The foreign affairs committee called on Thursday for an EU-wide visa ban and assets freeze against Russian officials responsible for the death of lawyer Sergei Magnitsky, the subsequent judicial cover-up and the harassment of his mother and widow.
In a recommendation adopted by an overwhelming majority, the committee calls on the Council to draw up a list of officials responsible for the death in custody of Magnitsky, to impose EU-wide travel restrictions on them and to freeze their and their families' financial assets in the EU.
They also call on Russia to conduct a credible and independent investigation encompassing all aspects of this tragic case.
Climate of impunity
The arrest, detention and death in custody of Sergei Magnitsky represent a well-documented and substantial case of disrespect for fundamental human rights, MEPs say, pointing to the stalled investigation of the case and the current climate of impunity in Russia, despite the findings of the Russian President's Human Rights Council in 2011.
The officials involved have been exonerated and even assigned to the posthumous case, the text underlines.
Need for sanctions
MEPs emphasise that visa restrictions and other restrictive measures remain a necessary and legitimate foreign policy tool. They believe Russia could address the rule of law more concretely and convincingly if EU sanctions were applied and they underline that the Magnitsky case is only the most prominent of a number of cases of abuse of power by the Russian law-enforcement authorities.
The Council should take a coherent and proactive stance on other serious human rights violations in Russia as well, MEPs say, calling for similar restrictive measures to be introduced, as a last resort and on the basis of well-documented, converging and independent sources and convincing evidence.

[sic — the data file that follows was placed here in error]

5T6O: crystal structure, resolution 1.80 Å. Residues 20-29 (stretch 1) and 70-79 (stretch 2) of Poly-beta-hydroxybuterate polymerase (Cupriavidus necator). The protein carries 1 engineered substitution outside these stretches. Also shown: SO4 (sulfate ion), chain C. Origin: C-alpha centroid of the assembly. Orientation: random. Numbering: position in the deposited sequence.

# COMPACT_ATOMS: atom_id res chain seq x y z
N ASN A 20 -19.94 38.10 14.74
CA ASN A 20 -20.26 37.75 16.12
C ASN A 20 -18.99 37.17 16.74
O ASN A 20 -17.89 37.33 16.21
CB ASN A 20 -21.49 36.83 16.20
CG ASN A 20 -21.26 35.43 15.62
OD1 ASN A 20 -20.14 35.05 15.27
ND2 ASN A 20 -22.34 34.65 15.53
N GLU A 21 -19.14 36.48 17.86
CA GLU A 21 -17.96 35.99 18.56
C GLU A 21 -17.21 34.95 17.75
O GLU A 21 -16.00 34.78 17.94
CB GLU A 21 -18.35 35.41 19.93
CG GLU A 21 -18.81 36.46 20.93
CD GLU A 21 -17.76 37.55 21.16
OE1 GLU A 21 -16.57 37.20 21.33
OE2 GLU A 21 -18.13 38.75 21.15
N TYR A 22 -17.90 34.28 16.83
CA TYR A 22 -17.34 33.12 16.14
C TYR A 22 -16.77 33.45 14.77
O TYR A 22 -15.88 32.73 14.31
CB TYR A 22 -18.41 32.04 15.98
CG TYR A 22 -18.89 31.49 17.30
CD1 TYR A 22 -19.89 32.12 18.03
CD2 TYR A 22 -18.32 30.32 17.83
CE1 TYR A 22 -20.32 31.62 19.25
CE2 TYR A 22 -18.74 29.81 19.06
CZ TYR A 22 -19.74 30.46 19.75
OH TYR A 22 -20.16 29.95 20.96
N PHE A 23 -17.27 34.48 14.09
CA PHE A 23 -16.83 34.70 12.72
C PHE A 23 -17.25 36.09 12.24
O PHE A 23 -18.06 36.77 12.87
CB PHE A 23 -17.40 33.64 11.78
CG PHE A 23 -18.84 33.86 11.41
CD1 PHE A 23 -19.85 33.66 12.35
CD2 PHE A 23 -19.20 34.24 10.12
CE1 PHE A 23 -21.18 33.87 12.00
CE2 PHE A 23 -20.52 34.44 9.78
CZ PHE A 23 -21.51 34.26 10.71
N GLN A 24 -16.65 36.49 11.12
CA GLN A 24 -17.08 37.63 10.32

The report, drawn up by Kristiina Ojuland (ALDE, EE), was adopted by 62 votes to 2, with 1 abstention.
The full House is scheduled to vote on the text in October, in Strasbourg.
Sergei Magnitsky, a Russian attorney representing a UK-based investment firm, died in November 2009 after being held for 358 days in a pre-trial detention centre. He had been arrested himself after alleging systematic and large-scale corruption and theft from the Russian government sanctioned by officials. Though suffering from serious ill-health, including gall stones and pancreatitis, he was refused adequate medical treatment and died eight days before he would have had to be released or brought to trial.
The European Parliament first called for sanctions against those involved in the case in December 2010.
In the chair: Elmar BROK (EPP, DE)